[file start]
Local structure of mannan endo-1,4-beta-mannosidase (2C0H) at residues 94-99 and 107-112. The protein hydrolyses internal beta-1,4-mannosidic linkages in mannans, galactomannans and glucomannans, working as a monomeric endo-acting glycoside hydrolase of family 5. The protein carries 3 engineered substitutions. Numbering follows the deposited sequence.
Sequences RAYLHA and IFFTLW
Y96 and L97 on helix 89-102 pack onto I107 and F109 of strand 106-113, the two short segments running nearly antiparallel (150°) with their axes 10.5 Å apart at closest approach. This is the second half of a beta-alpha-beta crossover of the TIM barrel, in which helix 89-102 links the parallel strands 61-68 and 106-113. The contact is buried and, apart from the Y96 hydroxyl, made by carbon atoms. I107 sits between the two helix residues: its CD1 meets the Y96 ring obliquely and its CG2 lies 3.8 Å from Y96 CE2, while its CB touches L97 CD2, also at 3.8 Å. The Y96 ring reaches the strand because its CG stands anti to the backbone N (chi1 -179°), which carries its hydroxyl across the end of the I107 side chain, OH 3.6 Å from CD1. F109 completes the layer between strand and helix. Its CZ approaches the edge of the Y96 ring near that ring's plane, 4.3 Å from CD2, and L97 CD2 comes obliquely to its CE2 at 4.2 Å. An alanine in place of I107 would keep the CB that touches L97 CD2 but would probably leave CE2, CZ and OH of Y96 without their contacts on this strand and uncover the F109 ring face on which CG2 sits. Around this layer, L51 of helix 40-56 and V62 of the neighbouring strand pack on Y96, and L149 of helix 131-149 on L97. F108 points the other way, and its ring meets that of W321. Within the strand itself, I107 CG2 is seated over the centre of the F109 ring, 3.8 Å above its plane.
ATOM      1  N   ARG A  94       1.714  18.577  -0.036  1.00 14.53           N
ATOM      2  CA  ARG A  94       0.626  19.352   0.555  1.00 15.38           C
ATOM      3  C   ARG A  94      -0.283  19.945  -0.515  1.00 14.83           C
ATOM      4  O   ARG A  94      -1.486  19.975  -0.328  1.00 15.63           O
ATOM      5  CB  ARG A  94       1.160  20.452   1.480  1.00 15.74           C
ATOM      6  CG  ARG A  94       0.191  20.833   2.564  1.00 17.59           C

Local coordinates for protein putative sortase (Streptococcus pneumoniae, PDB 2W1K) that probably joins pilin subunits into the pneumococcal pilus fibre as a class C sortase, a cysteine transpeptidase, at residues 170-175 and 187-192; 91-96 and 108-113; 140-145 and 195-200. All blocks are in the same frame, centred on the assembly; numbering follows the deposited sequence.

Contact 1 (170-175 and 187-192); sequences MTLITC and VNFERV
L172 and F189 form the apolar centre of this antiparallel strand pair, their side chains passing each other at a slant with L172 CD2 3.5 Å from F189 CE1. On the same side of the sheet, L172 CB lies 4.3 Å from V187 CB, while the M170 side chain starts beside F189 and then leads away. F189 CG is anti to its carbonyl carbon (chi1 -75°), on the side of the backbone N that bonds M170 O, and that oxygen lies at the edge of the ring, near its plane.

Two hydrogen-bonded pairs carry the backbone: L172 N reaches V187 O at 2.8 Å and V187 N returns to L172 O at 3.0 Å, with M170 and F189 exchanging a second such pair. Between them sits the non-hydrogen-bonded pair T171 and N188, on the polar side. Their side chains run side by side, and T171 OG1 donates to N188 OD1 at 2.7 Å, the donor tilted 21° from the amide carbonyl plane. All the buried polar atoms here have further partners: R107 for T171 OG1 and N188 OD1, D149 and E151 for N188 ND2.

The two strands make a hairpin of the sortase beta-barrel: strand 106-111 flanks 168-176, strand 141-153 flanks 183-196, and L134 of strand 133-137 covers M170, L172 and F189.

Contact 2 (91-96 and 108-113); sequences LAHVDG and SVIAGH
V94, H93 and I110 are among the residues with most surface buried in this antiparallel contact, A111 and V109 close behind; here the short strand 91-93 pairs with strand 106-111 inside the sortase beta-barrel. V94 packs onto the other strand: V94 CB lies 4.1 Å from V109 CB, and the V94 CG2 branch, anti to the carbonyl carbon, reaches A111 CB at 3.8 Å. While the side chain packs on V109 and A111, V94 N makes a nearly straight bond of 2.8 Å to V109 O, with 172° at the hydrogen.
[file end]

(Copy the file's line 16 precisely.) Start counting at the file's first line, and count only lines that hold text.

V94, H93 and I110 are among the residues with most surface buried in this antiparallel contact, A111 and V109 close behind; here the short strand 91-93 pairs with strand 106-111 inside the sortase beta-barrel. V94 packs onto the other strand: V94 CB lies 4.1 Å from V109 CB, and the V94 CG2 branch, anti to the carbonyl carbon, reaches A111 CB at 3.8 Å. While the side chain packs on V109 and A111, V94 N makes a nearly straight bond of 2.8 Å to V109 O, with 172° at the hydrogen.